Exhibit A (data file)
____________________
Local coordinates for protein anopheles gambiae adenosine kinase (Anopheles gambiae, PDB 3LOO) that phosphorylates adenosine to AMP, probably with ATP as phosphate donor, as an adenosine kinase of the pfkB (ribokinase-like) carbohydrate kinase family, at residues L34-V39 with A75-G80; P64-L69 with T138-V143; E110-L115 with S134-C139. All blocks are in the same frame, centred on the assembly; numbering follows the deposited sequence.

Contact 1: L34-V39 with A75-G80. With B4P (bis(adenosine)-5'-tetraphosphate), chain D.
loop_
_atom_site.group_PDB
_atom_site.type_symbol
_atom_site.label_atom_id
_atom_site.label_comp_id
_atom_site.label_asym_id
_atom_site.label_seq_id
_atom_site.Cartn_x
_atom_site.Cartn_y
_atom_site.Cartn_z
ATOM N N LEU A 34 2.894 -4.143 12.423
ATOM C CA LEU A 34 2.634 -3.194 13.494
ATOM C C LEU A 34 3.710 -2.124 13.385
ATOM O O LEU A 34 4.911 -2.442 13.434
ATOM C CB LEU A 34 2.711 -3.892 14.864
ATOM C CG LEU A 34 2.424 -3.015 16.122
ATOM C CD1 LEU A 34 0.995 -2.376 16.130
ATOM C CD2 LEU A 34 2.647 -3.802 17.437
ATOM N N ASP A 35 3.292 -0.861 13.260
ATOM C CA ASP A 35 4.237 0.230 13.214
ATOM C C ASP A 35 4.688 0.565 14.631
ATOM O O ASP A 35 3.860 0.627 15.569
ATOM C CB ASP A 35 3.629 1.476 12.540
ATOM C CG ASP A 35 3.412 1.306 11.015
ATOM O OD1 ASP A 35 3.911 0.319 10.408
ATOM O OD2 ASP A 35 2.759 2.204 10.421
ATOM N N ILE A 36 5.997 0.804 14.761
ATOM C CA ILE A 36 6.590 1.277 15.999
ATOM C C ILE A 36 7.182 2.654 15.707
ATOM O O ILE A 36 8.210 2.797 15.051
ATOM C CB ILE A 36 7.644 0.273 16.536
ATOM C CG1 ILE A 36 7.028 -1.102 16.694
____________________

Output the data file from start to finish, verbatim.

Local coordinates for protein anopheles gambiae adenosine kinase (Anopheles gambiae, PDB 3LOO) that phosphorylates adenosine to AMP, probably with ATP as phosphate donor, as an adenosine kinase of the pfkB (ribokinase-like) carbohydrate kinase family, at residues L34-V39 with A75-G80; P64-L69 with T138-V143; E110-L115 with S134-C139. All blocks are in the same frame, centred on the assembly; numbering follows the deposited sequence.

Contact 1: L34-V39 with A75-G80. With B4P (bis(adenosine)-5'-tetraphosphate), chain D.
loop_
_atom_site.group_PDB
_atom_site.type_symbol
_atom_site.label_atom_id
_atom_site.label_comp_id
_atom_site.label_asym_id
_atom_site.label_seq_id
_atom_site.Cartn_x
_atom_site.Cartn_y
_atom_site.Cartn_z
ATOM N N LEU A 34 2.894 -4.143 12.423
ATOM C CA LEU A 34 2.634 -3.194 13.494
ATOM C C LEU A 34 3.710 -2.124 13.385
ATOM O O LEU A 34 4.911 -2.442 13.434
ATOM C CB LEU A 34 2.711 -3.892 14.864
ATOM C CG LEU A 34 2.424 -3.015 16.122
ATOM C CD1 LEU A 34 0.995 -2.376 16.130
ATOM C CD2 LEU A 34 2.647 -3.802 17.437
ATOM N N ASP A 35 3.292 -0.861 13.260
ATOM C CA ASP A 35 4.237 0.230 13.214
ATOM C C ASP A 35 4.688 0.565 14.631
ATOM O O ASP A 35 3.860 0.627 15.569
ATOM C CB ASP A 35 3.629 1.476 12.540
ATOM C CG ASP A 35 3.412 1.306 11.015
ATOM O OD1 ASP A 35 3.911 0.319 10.408
ATOM O OD2 ASP A 35 2.759 2.204 10.421
ATOM N N ILE A 36 5.997 0.804 14.761
ATOM C CA ILE A 36 6.590 1.277 15.999
ATOM C C ILE A 36 7.182 2.654 15.707
ATOM O O ILE A 36 8.210 2.797 15.051
ATOM C CB ILE A 36 7.644 0.273 16.536
ATOM C CG1 ILE A 36 7.028 -1.102 16.694